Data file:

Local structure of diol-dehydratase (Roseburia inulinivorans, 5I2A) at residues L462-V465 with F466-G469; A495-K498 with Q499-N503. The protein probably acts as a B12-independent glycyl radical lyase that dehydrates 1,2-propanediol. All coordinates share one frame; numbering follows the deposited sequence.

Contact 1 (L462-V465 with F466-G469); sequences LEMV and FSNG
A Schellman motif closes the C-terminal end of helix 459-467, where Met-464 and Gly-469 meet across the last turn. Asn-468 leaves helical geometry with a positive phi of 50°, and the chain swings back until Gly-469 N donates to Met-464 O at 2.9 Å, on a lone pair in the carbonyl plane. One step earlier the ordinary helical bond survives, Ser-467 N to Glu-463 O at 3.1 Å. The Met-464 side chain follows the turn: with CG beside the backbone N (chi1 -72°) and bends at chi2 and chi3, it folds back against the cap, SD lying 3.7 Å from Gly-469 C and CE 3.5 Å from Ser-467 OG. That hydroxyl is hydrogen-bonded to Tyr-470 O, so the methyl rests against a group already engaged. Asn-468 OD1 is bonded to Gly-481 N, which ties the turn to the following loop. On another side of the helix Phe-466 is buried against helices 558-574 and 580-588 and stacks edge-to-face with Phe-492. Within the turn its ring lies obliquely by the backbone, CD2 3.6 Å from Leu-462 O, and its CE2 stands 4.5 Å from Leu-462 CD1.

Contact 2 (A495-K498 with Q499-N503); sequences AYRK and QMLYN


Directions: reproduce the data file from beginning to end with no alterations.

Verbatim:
Local structure of diol-dehydratase (Roseburia inulinivorans, 5I2A) at residues L462-V465 with F466-G469; A495-K498 with Q499-N503. The protein probably acts as a B12-independent glycyl radical lyase that dehydrates 1,2-propanediol. All coordinates share one frame; numbering follows the deposited sequence.

Contact 1 (L462-V465 with F466-G469); sequences LEMV and FSNG
A Schellman motif closes the C-terminal end of helix 459-467, where Met-464 and Gly-469 meet across the last turn. Asn-468 leaves helical geometry with a positive phi of 50°, and the chain swings back until Gly-469 N donates to Met-464 O at 2.9 Å, on a lone pair in the carbonyl plane. One step earlier the ordinary helical bond survives, Ser-467 N to Glu-463 O at 3.1 Å. The Met-464 side chain follows the turn: with CG beside the backbone N (chi1 -72°) and bends at chi2 and chi3, it folds back against the cap, SD lying 3.7 Å from Gly-469 C and CE 3.5 Å from Ser-467 OG. That hydroxyl is hydrogen-bonded to Tyr-470 O, so the methyl rests against a group already engaged. Asn-468 OD1 is bonded to Gly-481 N, which ties the turn to the following loop. On another side of the helix Phe-466 is buried against helices 558-574 and 580-588 and stacks edge-to-face with Phe-492. Within the turn its ring lies obliquely by the backbone, CD2 3.6 Å from Leu-462 O, and its CE2 stands 4.5 Å from Leu-462 CD1.

Contact 2 (A495-K498 with Q499-N503); sequences AYRK and QMLYN